House Speaker: Trump comments 'unhelpful'

House Speaker Paul Ryan responds to comments attributed to Trump on immigration. Trump denies he used the language attributed to him.

Ben Ariel, Canada,

Paul Ryan
Paul Ryan
Reuters

House Speaker Paul Ryan on Friday responded to comments attributed to President Donald Trump on immigration, saying they were "unhelpful".

Reports on Thursday said that Trump, during a meeting on immigration, asked participants why the United States should accept immigrants from “s**thole countries” in Africa, Central America and the Caribbean.

"I read those comments later last night, the first thing that came to my mind was very unfortunate, unhelpful," Ryan said at a luncheon in Milwaukee, reported CNN.

Ryan recalled his own family history of emigrating to the U.S. from Ireland.

"So, I see this as a thing to celebrate," he said. "And I think it's a big part of our strength."

Asked how Trump's comments will affect immigration talks, Ryan responded, "We have to get it done."

Earlier on Friday, Trump denied describing certain nations as "s**hole countries" during Thursday’s meeting in which he rejected a bipartisan deal on the Deferred Action for Childhood Arrivals (DACA) program.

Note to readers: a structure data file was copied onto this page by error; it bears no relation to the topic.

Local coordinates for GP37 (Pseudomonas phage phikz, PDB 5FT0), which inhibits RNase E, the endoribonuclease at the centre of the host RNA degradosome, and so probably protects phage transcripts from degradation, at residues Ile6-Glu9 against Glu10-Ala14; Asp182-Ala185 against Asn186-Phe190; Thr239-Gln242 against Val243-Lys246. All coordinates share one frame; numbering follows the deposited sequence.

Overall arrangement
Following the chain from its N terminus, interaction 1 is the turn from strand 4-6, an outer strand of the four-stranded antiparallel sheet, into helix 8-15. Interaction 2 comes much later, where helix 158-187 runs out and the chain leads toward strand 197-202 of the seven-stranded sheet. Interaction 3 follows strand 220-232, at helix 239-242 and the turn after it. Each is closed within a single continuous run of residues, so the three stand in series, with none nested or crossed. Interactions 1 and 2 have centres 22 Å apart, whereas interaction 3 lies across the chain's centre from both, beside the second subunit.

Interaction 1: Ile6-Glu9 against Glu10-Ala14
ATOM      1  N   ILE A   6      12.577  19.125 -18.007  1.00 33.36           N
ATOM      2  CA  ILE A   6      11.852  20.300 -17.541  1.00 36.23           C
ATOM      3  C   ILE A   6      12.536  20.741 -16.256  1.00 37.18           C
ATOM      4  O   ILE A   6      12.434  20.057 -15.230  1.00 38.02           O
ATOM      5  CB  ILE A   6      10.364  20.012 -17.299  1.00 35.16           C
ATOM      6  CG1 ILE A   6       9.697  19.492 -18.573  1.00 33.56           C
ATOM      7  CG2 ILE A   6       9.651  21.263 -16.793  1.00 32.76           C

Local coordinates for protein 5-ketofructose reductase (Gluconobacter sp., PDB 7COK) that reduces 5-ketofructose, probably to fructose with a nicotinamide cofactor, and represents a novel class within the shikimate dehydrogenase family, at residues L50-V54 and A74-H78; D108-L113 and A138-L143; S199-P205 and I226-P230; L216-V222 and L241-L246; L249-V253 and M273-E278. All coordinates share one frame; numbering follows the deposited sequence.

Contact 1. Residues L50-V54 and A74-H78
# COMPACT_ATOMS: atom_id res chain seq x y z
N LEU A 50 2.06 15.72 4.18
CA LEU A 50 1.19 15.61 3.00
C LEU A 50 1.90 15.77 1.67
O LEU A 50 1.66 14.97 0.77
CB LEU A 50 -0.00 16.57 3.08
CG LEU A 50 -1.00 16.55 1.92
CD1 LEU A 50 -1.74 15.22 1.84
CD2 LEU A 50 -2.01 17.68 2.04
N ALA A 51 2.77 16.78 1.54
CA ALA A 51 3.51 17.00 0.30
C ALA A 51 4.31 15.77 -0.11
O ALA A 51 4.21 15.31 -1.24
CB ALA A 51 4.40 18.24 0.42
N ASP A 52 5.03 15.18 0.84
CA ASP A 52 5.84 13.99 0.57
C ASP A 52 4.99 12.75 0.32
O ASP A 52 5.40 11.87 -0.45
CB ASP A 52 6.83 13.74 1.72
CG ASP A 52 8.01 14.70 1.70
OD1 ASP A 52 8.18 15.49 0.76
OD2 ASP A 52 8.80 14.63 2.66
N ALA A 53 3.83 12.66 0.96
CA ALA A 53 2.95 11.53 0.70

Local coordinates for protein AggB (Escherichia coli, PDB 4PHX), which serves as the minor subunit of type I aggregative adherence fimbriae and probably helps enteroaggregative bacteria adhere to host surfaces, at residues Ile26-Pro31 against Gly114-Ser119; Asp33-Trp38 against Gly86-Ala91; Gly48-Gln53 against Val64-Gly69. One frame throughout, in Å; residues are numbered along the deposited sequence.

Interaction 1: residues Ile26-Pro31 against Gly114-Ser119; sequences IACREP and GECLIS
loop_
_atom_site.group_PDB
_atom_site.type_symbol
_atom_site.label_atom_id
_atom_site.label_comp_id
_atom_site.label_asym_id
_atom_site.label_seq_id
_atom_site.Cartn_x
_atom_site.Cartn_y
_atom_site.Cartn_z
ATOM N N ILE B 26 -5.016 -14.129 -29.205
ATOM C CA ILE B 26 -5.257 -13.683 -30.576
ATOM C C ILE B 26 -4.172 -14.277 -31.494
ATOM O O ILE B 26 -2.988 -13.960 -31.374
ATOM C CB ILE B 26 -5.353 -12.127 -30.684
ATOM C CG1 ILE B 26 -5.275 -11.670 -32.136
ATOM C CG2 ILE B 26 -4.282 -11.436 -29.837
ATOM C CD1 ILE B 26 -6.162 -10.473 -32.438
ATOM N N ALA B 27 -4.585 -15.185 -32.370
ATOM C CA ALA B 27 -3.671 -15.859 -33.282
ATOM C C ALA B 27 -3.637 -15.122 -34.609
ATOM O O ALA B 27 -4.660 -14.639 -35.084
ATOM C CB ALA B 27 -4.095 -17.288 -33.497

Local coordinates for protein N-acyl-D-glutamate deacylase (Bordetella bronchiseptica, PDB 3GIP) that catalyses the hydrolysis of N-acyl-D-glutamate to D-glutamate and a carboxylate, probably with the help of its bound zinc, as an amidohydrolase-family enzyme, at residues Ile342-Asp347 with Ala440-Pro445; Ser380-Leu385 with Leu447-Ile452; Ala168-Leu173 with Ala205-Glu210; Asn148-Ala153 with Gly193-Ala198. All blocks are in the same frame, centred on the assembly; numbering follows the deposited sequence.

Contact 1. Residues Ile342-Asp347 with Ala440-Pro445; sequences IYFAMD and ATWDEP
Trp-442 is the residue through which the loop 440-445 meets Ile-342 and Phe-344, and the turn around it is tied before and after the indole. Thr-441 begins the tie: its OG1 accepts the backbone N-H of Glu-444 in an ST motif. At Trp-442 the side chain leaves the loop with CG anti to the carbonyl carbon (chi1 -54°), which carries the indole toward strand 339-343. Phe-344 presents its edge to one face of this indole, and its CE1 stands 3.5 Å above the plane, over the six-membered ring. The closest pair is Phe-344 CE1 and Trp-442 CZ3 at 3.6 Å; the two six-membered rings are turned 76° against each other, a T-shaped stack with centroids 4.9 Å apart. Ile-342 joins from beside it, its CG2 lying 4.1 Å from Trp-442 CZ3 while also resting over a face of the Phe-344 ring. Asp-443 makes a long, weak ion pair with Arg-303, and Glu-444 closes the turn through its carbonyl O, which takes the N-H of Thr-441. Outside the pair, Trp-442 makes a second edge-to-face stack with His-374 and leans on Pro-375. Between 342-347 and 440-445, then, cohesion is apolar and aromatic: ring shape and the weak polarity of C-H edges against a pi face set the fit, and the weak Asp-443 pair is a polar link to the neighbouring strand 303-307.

He also denied degrading Haiti in those comments.

"The language used by me at the DACA meeting was tough, but this was not the language used. What was really tough was the outlandish proposal made - a big setback for DACA!" Trump tweeted.

“Never said anything derogatory about Haitians other than Haiti is, obviously, a very poor and troubled country. Never said ‘take them out.’ Made up by Dems. I have a wonderful relationship with Haitians. Probably should record future meetings - unfortunately, no trust!” he later wrote in a separate tweet.

Meanwhile on Friday, the U.S. Ambassador to Panama, John Feeley, resigned, though a State Department official said the resignation was not related to Trump’s alleged comments.

“As a junior foreign service officer, I signed an oath to serve faithfully the president and his administration in an apolitical fashion, even when I might not agree with certain policies,” Feeley said, according to an excerpt of his resignation letter read to Reuters.

“My instructors made clear that if I believed I could not do that, I would be honor bound to resign. That time has come,” he added.

Under Secretary of State Steve Goldstein said Feeley’s departure was not a response to Trump’s alleged use of the word “s**thole”, adding he was aware of Feeley’s planned departure in advance, before Trump’s alleged use of the term, and said his understanding was that the ambassador had resigned for “personal reasons.”

(Arutz Sheva’s North American desk is keeping you updated until the start of Shabbat in New York. The time posted automatically on all Arutz Sheva articles, however, is Israeli time.)








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